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<<First Name>>, Welcome back to The 90%!
The wit and wisdom of David Feherty make him the best golf commentator on TV. Listen to what he said about my favorite sport: "The world’s number one tennis player spends 90% of his time winning, while the world’s number one golfer spends 90% of his time losing. Golfers are great losers." 

I recently had the privilege of speaking to the Las Vegas chapter of Boys Team Charity on the topics of stress and resilience (You should check out the good work they do.). Resilience is also a key part of the CRUSADER mindset that I teach at Faith Lutheran MS & HS. While there are widely varying definitions of resilience, and equally diverse thoughts around building resilience, I think of it as piecing together a puzzle.

To help manage his frustration, NBA All-Star Luka Doncic has begun singing a song to himself to prevent his frustration boiling over.  Rather than confront an official and earn himself a technical foul, he's started singing a favorite Serbian or Slovenian song until the frustration passes. While Doncic is singing in his head, the benefits on singing out loud are quite clear.  It can relieve stress, enhance immunity, build social connection, and enhance trust.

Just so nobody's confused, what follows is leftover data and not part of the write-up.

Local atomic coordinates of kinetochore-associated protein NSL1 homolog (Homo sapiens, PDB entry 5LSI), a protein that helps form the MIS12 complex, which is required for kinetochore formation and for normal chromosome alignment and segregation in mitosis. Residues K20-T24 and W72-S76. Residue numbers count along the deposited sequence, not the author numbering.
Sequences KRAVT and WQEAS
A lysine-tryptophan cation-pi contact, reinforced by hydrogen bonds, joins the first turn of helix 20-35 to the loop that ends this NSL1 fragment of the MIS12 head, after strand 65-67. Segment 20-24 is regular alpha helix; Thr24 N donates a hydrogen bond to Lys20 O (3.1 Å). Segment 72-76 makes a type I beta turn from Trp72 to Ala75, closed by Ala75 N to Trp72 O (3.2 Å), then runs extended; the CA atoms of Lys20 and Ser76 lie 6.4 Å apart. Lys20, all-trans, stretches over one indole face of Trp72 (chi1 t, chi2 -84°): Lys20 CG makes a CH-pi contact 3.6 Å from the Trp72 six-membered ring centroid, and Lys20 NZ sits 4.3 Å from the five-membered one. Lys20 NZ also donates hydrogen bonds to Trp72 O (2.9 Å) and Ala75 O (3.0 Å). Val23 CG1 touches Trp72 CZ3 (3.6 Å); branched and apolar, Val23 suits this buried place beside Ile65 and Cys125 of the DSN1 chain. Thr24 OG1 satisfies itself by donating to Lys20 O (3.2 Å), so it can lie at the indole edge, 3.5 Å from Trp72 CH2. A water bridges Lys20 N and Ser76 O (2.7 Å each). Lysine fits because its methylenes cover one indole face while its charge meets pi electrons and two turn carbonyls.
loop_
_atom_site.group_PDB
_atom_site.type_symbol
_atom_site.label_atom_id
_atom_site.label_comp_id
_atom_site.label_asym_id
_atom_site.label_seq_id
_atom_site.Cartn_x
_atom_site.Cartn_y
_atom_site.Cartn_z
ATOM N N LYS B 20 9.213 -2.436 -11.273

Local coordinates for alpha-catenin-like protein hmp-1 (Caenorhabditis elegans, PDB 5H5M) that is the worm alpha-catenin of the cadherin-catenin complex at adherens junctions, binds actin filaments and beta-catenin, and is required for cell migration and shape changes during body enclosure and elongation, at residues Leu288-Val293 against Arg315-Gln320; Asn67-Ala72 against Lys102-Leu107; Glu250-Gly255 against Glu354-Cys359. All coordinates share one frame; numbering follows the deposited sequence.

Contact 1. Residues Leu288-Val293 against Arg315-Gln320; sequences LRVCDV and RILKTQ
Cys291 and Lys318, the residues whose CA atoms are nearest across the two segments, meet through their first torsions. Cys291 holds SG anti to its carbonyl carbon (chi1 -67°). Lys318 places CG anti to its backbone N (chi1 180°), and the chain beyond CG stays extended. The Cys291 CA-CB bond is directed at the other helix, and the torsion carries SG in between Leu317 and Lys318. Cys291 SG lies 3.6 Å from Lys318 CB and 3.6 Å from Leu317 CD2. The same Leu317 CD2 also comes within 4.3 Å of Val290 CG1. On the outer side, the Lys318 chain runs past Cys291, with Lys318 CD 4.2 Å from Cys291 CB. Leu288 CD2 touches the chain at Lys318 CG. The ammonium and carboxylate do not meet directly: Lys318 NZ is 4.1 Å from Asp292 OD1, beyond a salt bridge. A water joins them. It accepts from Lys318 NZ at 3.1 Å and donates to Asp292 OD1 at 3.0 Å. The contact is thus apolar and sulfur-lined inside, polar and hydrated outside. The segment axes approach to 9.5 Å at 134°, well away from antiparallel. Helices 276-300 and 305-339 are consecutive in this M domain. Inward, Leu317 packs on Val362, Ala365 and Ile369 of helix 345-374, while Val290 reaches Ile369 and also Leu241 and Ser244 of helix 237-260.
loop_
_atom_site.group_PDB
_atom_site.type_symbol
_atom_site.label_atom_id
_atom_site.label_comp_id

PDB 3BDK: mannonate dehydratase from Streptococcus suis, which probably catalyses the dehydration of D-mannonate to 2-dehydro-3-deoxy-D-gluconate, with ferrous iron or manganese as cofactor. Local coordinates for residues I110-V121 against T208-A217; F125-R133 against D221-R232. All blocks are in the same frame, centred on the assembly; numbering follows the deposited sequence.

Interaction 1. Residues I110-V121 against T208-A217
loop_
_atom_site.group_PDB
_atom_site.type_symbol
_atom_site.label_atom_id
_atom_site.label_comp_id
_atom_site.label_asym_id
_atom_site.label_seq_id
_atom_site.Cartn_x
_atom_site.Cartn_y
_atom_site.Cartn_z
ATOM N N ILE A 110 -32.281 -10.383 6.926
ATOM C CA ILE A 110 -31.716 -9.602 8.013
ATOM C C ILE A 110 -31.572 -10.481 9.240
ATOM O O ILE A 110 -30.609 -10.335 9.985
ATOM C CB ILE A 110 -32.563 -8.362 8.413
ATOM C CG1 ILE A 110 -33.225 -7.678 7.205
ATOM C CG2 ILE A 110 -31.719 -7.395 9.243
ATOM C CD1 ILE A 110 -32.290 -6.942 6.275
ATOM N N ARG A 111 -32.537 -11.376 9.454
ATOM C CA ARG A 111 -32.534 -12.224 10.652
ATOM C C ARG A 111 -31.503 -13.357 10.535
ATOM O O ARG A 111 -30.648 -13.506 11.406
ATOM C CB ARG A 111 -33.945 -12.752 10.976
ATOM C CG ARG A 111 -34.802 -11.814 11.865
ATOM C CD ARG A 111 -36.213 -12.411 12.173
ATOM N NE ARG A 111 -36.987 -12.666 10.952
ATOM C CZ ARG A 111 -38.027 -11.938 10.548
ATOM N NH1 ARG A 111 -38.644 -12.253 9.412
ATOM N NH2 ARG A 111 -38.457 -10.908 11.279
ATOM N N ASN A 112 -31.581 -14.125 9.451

The OODA Loop was devised by United States Air Force Colonel John Boyd. Originally designed for fighter pilots, it has broad application to sport, business, medicine, and leadership. OODA stands for Observe-Orient-Decide-Act. So remember to:
  • Observe the situation, seeing it as accurately and realistically as possible. This is often called situational awareness.
  • Orient yourself by looking for any cognitive biases, shortcuts, or barriers to clear thinking and objective evaluation. Orientation involves using multiple mental models as well as creating new ones to address novel problems.
  • Decide to act. If you've taken the appropriate time to observe and orient, the decision falls into place. Poor decisions arise from skipping one or both of the previous steps. To borrow from the scientific method, this is forming a hypothesis as to what will work.
  • Act Continuing the science analogy, action involves testing the hypothesis.
The key to victory is not just faster decisions, but better decisions. Taking control of the situation, rather than reacting to it, provides the upper hand. Likewise, disrupting your opponent's OODA loop can also lead to victory. While this is a vastly simplified explanation of the OODA loop, I encourage you to start applying it while learning more about it.
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